Is it still, ‘If we build it they will come’?

Many of us remember the 1989 movie “The Field of Dreams.” It is about the sense of compulsion a nearly bankrupt Iowa farmer felt to build a baseball field in the middle of acres of corn. The voice he kept hearing that was audible to him said, “If you build it, he will come.”

For the past 23 years, this quote in a slightly altered form has been applied to many different situations. One is the felt compulsion by congregations to construct a new building, whether or not it fits an empowering strategy for the forward movement of the congregation. The way this movie quote has been used is, “If we build it, they will come”.

The clear implication is that if you build a certain facility it will automatically attract new people to the life and ministry of the congregation. Let’s look at this statement, and several other related statements.

First, “If we build it they will come.” This statement assumes a new building represents the right program for the right target group that attracts people to the life and ministry of the congregation. Admittedly, there are some congregations, some situations, some sizes, and some timing where this may is true.

The challenge, however, is there are too many situations where this is a substitute for spiritual motivation, strategies focused on the development of people rather than the providing of a facility, and the contribution that exceptional staff leadership can bring to a given target group without a new building.

Second, “If we don’t build it they will leave.” This is the threat or desperation approach. As opposed to having a dream of the new things that can happen through the programs, ministries, and activities of a congregation, it is one of we will lose our competitive advantage if we do not build it. People will go to other churches. Perhaps they are already leaving.

This is the approach begun decades ago when congregations starting building gyms to attract or keep teenagers. Later this modulated to building a family life center. Too often there was not a strong enough strategy that undergirded the facility, and inadequate staff and volunteers to make the strategy work.

Third, “If we build it without an adequate strategy and staffing, it will drive our budget.” This occurs when the new facility does not attract new core households into the life and ministry of the congregation. The cost of maintaining the facility begins to be part of budget creep in the congregation where the expanded facility drives the budget of the congregation. It is a fixed cost and it must be paid. It becomes a higher priority than the missional engagement and spiritual formation of the congregation.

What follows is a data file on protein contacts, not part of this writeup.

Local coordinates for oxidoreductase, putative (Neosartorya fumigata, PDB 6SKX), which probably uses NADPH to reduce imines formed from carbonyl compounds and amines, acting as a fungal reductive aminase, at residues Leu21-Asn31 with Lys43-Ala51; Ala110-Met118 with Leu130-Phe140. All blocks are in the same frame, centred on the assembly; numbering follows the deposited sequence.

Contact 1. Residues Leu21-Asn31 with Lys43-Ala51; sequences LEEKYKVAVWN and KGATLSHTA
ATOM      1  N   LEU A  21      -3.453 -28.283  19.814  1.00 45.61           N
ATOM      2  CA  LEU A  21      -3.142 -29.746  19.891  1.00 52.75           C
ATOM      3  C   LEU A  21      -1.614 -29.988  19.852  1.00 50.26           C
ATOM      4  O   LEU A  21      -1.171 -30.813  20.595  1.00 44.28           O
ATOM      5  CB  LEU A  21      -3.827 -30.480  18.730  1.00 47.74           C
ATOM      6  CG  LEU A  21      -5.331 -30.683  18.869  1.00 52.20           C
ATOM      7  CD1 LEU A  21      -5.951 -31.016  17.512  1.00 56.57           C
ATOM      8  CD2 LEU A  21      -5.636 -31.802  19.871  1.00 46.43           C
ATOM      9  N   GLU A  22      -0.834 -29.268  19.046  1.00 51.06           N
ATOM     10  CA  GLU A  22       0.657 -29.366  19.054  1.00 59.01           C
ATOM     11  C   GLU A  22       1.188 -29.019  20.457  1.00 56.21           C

Fourth, “If we build it one day we may re-purpose the use of it.”  One of the significant challenges for congregations is to provide facilities that are built flexible enough that their prime purpose can be changed one day. Too many congregations in a position to add facilities do it based on the current fad in programming. Or they too deeply focus on one age group so that the cost of retrofitting to re-purpose the facility is an overwhelming burden on the finances of the congregation and does not happen.

One example is Christian education facilities built in the 1950s and 1960s with a large general meeting area with small classrooms around the perimeter that would hold six to 12 people. It was thought this would always be the approach to Christian education. Now many of those small rooms are used for storage, offices, and other purposes.

Fifth, “If we building it one day we may have to close it down.” Too often congregations build a new building they had always hoped they would have, at a time they have already plateaued and started to decline. When this happens, at some point in the future portions of the church facilities may need to be closed down.

It may not be the latest building constructed, but it will be the one least usable for the current programs, ministries, and activities of the congregation. Or, it could be the one with the greatest maintenance and operating cost. Or, it could be the one the greatest distance from the core location within the church facilities.

We may build it, but they either do not come or stop coming after a while.


George Bullard

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About the Author
George is President of The Columbia Partnership at, This is a Christian ministry organization that seeks to transform the North American Church for vital and vibrant ministry. It primarily does this through the FaithSoaring Churches Learning Community. See George is the author of three books: Pursuing the Full Kingdom Potential of Your Congregation, Every Congregation Needs a Little Conflict, and FaithSoaring Churches. George is also General Secretary [executive coordinator] of the North American Baptist Fellowship at This is one of the six regions of the Baptist World Alliance. George holds is Senior Editor of TCP Books at More than 30 books have been published on congregational leadership issues.

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